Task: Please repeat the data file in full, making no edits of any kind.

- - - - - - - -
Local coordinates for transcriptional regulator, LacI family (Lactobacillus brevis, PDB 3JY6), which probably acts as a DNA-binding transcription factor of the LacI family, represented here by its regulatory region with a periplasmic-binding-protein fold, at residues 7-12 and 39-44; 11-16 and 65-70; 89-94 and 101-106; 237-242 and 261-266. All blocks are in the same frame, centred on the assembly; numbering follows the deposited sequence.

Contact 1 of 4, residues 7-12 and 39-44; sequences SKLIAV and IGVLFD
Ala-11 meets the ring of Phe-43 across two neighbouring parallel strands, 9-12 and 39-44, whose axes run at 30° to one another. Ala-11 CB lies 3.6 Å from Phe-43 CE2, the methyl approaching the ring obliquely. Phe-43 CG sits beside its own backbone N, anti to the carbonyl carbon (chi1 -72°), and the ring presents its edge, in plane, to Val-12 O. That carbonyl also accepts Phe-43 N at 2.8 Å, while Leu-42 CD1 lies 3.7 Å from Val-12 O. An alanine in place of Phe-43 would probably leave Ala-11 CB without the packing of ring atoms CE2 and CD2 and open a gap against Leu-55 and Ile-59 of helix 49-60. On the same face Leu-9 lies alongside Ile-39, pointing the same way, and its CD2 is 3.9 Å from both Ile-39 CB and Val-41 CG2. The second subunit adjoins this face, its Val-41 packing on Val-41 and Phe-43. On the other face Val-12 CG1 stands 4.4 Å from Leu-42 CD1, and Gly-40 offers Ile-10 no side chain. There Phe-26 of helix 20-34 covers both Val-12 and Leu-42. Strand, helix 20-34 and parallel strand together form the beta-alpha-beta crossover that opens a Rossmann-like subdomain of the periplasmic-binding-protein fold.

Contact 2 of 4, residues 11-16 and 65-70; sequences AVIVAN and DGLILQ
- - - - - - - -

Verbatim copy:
Local coordinates for transcriptional regulator, LacI family (Lactobacillus brevis, PDB 3JY6), which probably acts as a DNA-binding transcription factor of the LacI family, represented here by its regulatory region with a periplasmic-binding-protein fold, at residues 7-12 and 39-44; 11-16 and 65-70; 89-94 and 101-106; 237-242 and 261-266. All blocks are in the same frame, centred on the assembly; numbering follows the deposited sequence.

Contact 1 of 4, residues 7-12 and 39-44; sequences SKLIAV and IGVLFD
Ala-11 meets the ring of Phe-43 across two neighbouring parallel strands, 9-12 and 39-44, whose axes run at 30° to one another. Ala-11 CB lies 3.6 Å from Phe-43 CE2, the methyl approaching the ring obliquely. Phe-43 CG sits beside its own backbone N, anti to the carbonyl carbon (chi1 -72°), and the ring presents its edge, in plane, to Val-12 O. That carbonyl also accepts Phe-43 N at 2.8 Å, while Leu-42 CD1 lies 3.7 Å from Val-12 O. An alanine in place of Phe-43 would probably leave Ala-11 CB without the packing of ring atoms CE2 and CD2 and open a gap against Leu-55 and Ile-59 of helix 49-60. On the same face Leu-9 lies alongside Ile-39, pointing the same way, and its CD2 is 3.9 Å from both Ile-39 CB and Val-41 CG2. The second subunit adjoins this face, its Val-41 packing on Val-41 and Phe-43. On the other face Val-12 CG1 stands 4.4 Å from Leu-42 CD1, and Gly-40 offers Ile-10 no side chain. There Phe-26 of helix 20-34 covers both Val-12 and Leu-42. Strand, helix 20-34 and parallel strand together form the beta-alpha-beta crossover that opens a Rossmann-like subdomain of the periplasmic-binding-protein fold.

Contact 2 of 4, residues 11-16 and 65-70; sequences AVIVAN and DGLILQ